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#Bookreview The Peasants’ Revolting Lives by Terry Deary (@penswordbooks) Remembering the forgotten in history with plenty of ‘dark’ humour #Britishhistory

Hi all:

I have promised you I’d read and review this book when it came out, and here it is.

The Peasants’ Revolting Lives by Terry Deary

The Peasants’ Revolting Lives by Terry Deary

‘Two nations between whom there is no intercourse and no sympathy; who are as ignorant of each other’s habits, thoughts, and feelings, as if they were dwellers in different zones, or inhabitants of different planets. The rich and the poor.’ – Benjamin Disraeli

Today we are aware of the habits, thoughts and feelings of the rich, because historians write about them endlessly. The poor are largely ignored and, as a result, their contributions to our modern world are forgotten.

Here, skilled raconteur TERRY DEARY takes us back through the centuries with a poignant but humorous look at how life treated the ordinary people who scratched out a living at the very bottom of society. Born into poverty, their world was one of foul food, terrible toilets, danger, disease and death – the last usually premature.

Wryly told tales of deprivation, exploitation, sickness, mortality, warfare and religious oppression all fill these pages. Discover the story of the teacher turned child-catcher who rounded up local waifs and strays before putting them to work. Read all about the agricultural workers who escaped the clutches of the Black Death only to be thwarted by lordly landowners. Follow as hundreds of children descend into the inky depths of hazardous coal mines.

On the flip side of this darkness, discover how cash-strapped citizens used animal droppings for house building, how sparrow’s brains were incorporated into aphrodisiacal brews, and how extra money was made by mixing tea with dried elder leaves. Courtship, marriage, sport, entertainment, education and, occasionally, achievement briefly illuminated the drudgery; these were the milestones that brought meaning to ordinary lives.

The oppressed and disempowered have lived on the very outskirts of recorded history, suffering, sacrificing and struggling to survive. The greatest insult is that they are forgotten; buried often with no gravestone to mark their passing and no history book to celebrate their efforts. Until now. The Peasants’ Revolting Lives explores and celebrates the lives of those who endured against the odds. From medieval miseries to the idiosyncrasies of being a twenty-first-century peasant, tragedy and comedy sit side by side in these tales of survival and endurance in the face of hardship.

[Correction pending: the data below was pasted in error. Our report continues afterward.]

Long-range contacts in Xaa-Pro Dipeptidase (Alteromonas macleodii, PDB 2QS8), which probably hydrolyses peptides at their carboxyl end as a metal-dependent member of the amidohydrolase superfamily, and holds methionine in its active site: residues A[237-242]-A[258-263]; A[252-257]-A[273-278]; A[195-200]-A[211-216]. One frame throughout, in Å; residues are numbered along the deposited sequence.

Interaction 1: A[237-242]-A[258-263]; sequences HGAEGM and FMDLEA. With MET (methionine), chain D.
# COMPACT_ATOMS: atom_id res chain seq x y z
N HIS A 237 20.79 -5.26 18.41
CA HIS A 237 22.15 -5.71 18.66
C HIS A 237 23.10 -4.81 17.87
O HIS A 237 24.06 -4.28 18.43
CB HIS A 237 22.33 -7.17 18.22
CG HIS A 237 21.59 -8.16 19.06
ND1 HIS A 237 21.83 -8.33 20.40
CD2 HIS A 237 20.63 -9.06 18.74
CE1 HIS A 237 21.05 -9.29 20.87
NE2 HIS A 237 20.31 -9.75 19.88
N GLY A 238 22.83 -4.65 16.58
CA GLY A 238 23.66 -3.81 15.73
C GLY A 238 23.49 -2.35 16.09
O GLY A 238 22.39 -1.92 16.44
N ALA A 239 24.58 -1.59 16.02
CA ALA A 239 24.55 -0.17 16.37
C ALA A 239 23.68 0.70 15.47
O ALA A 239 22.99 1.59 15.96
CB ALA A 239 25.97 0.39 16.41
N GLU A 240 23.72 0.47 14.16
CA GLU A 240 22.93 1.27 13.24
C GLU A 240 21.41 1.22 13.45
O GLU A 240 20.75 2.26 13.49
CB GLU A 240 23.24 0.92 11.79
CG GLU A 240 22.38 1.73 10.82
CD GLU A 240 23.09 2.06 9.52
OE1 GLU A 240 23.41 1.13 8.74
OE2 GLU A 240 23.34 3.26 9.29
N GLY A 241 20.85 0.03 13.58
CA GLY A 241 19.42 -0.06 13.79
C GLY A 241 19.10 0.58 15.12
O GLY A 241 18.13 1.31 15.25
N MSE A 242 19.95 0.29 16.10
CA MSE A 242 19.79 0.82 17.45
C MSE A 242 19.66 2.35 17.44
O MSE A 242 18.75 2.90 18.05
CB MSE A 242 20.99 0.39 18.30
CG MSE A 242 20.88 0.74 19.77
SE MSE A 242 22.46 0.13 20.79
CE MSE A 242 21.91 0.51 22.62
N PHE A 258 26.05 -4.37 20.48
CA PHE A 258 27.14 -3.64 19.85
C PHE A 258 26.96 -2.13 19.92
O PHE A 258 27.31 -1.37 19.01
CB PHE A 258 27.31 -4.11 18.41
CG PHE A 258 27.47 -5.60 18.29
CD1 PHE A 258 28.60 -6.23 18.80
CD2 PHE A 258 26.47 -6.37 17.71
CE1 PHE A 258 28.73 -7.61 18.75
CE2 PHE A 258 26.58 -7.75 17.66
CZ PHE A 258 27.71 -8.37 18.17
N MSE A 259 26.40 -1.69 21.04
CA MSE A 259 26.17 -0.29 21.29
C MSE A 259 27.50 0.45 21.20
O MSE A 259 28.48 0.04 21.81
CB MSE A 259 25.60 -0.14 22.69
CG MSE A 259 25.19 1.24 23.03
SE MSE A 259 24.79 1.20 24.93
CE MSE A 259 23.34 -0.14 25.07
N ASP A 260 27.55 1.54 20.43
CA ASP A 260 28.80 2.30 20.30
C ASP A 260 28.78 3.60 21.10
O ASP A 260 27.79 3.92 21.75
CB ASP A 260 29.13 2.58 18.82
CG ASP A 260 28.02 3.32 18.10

Picture of author Terry Deary
Author Terry Deary

About the author:

Terry Deary is an actor, TV presenter and author. He has written 325 books, both non-fiction and fiction, for children and adults. His famous Horrible Histories books have sold over 35 million copies in 45 languages since their launch in 1993 and have appeared as an award-winning television series, theatre tours and a movie. He has also written fifty professional plays, the TV series Terry Deary’s Twisted Tales and has designed museum exhibitions based on themes from his books. He was born in Sunderland in 1946 and as a young lad helped out in his father’s butcher’s shop, which he credits as having imbued him with a sound work ethic. The Peasants’ Revolting… Lives is his second book for adults for Pen & Sword, after The Peasants’ Revolting… Crimes (2019).

My review:

Thanks to Rosie Croft from Pen & Sword for sending me an early paperback copy of this book, which I freely chose to read and review.

A while back I read and reviewed Deary’s book The Peasants’ Revolting Crimes (you can read my review here) and mentioned I was looking forward to this one as well. And it does not disappoint. Although Deary is better known for his books for children (the Horrible Histories series), his very personal style is also well suited to adults, and this book is proof of it. His sharp wit and strong opinions take no prisoners, and there is nobody sacred or spared when Deary starts dissecting the history and society of Britain since the Middle Ages (and many of his reflections reach the present as well).